Public "town meeting" Forum ~ June 14, 2007
Transcribed Recordings of Discussion Points

 



FY08 Public Finance Forum
PowerPoint Presentation
(htm format, best viewed with
Explorer browser)
Additional general information at these Websites:
Massachusetts DOE Website
Massachusetts Department of Education information & statistics
Massachusetts Municipal Association (MMA)
Resource for municipalities including informative links about
the Municipal Partnership Act (MPA)
More insight cited during discussion (pdf files):
Summary of Municipal Partnership Act (MPA)
cited at above MMA resource Website ~ mpasummary.pdf
In anticipation of FY09
 


Discussion Point 1
Budget & Finance
Mayor John Moak presenting, engaging in public discussion/Q&A

 


[The Public "town meeting" Forum, moderated by John Altson, followed information format via PowerPoint presentation and an opportunity to relate "powerful points" during three open discussions. The Mayor assumed the introductory budget presentation and discussion about general budget and finance (also joining in the conversation during the other two discussion points).

The discussions were recorded by Karen Kelley; transcriptions provided herein are confirmed with other notes and recollections. Italicized text provides additional information/insight in context.]

Questioned about strategic planning:
The Mayor indicated that he is working with a volunteer financial group and a Strategic Long(er)-term Plan should be available in few months. These e
fforts focused more on stabilizing funds, along with analysis of revenues & expenses. Regarding the latter, the Mayor offering an example of future cost savings for trash disposal when that contract is renegotiated in a couple of years. Regarding the former, he cited a strategy under consideration: pulling predicted new debt out of operating budget by seeking a debt exclusion, thereby reducing debt payments from operating budget & funding "buybacks" of old debt.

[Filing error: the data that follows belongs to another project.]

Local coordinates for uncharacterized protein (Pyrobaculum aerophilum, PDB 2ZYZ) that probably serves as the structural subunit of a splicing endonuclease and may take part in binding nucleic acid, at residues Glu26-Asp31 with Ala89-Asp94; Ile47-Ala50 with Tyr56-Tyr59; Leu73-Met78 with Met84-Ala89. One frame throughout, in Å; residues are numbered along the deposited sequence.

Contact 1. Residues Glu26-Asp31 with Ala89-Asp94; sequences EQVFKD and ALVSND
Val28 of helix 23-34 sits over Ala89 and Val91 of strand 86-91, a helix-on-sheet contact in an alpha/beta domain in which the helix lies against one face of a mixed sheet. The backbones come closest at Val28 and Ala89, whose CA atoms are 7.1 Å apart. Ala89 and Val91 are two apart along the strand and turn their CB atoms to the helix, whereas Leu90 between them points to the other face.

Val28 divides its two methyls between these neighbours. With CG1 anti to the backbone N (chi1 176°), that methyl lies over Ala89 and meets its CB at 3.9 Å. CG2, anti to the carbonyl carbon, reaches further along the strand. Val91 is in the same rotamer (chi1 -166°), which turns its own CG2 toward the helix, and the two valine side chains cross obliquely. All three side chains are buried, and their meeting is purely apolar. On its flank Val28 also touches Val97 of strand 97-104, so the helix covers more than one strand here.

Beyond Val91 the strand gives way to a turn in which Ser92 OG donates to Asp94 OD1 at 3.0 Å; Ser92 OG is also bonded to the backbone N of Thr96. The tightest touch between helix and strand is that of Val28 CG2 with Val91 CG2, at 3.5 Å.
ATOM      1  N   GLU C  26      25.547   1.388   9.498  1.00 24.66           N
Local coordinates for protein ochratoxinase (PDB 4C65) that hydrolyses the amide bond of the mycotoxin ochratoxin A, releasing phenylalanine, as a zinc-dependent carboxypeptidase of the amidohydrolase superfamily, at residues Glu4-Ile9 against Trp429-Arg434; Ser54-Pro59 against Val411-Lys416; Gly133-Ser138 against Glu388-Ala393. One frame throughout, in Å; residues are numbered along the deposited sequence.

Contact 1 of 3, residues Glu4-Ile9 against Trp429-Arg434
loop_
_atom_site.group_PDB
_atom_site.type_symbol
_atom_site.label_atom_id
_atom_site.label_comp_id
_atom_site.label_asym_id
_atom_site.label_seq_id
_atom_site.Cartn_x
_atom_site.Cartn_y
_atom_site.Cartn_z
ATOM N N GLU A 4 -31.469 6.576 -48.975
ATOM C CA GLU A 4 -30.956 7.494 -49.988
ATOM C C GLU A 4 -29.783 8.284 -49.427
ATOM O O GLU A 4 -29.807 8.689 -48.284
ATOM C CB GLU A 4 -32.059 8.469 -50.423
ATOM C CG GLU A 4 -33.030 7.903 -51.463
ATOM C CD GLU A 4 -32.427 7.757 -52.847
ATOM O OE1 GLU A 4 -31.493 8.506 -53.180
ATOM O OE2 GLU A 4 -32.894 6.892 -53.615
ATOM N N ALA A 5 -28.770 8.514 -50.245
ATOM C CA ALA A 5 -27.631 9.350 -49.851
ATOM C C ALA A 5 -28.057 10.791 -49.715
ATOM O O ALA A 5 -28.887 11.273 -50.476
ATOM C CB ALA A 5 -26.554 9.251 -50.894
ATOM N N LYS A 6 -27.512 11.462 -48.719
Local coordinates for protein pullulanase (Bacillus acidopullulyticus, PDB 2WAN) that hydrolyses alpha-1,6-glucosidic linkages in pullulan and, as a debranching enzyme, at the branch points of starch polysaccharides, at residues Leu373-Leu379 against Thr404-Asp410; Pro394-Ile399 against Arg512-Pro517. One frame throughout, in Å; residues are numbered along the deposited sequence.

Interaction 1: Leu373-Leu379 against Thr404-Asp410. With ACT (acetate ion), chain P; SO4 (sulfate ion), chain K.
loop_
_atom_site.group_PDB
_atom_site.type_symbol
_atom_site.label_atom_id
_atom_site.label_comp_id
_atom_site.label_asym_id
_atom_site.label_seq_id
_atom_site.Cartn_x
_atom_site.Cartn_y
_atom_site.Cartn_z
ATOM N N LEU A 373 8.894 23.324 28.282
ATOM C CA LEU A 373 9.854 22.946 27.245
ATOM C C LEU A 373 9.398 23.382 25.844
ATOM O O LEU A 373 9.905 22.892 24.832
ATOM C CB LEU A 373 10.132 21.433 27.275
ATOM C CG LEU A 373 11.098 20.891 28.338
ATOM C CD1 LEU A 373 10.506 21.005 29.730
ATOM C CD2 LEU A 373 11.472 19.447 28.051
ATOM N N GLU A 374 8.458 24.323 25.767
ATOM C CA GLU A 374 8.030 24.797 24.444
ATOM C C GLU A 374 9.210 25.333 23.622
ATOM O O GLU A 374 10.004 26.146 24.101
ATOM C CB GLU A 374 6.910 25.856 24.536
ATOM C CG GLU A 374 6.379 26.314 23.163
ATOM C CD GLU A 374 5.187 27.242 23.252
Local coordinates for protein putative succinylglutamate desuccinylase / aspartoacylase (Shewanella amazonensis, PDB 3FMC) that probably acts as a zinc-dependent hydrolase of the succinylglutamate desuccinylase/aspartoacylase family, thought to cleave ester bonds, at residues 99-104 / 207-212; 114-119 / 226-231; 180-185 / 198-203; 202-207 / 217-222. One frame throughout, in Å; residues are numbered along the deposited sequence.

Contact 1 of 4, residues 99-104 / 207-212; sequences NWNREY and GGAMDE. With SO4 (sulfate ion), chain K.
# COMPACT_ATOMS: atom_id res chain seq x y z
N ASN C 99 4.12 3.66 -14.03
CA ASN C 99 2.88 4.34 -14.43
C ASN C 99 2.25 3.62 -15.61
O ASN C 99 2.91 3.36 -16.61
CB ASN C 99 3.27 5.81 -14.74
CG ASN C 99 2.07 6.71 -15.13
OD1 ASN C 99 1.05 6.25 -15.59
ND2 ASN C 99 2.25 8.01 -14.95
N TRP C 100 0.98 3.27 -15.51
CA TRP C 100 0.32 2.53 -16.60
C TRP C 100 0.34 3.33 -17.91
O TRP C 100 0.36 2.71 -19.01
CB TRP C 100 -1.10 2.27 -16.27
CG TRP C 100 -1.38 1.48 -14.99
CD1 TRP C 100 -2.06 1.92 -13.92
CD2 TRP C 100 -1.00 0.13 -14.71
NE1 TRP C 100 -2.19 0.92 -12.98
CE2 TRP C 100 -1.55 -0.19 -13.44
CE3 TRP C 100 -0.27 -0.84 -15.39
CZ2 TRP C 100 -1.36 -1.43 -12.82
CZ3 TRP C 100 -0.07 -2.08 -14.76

Future discussion: Coordination/sharing or selling commonly needed services with other communities, evaluating feasibility/practicality (in practice as well as concept).

2-1/2 property tax increase:
- Assessments change but overall tax levy must be within 2.5%
- Tax bill may rise as tax rate goes down
- Tax bill itself may go up more than 2.5% because of allowed increases in levy limit

[Note/quote: "A community's allowable levy for a fiscal year (called the levy limit) cannot increase by more than 2.5 percent of the maximum allowable limit for the prior year, plus certain allowable increases such as new growth from property added to the tax rolls."]

Question/comment about the balance in the stabilization fund:
Balance in stabilization fund must be kept at 5% of budget or approximately $2.5M, per previous City Council resolution. Free cash was $400K at the end of FY06; spent $60K in FY07 thus is $340K.

Follow-up questions about budget commitment for union contracts:
Union contracts (salary, health insurance, retirement benefits) are 70-80% of the $45M budget; thus only 20% of the budget is flexible. Suggestion to be creative in restructuring contracts.
Mayor explained that negotiation/arbitration would consider City's free cash and stabilization funds in the decision, ultimately favoring unions.

Follow-up question about options for health insurance:
While acknowledging there is a long way to go, the Mayor retraced strides made in lowering the annual increase in health insurance costs this year. (With 6.1% increase versus an average increase of 14.6% over the past 5 years, had the status quo continued, that would have resulted in up to $400K to $500K higher operating budget.)

Cited were the Massachusetts Inter-local Insurance Association (MIIA, see Website at this link without) ~ a group with 56 communities who buy as a group. The Mayor explaining that a combination of this association along with implementation of a creative option for insurance deductibles implemented this year, was responsible for lower costs.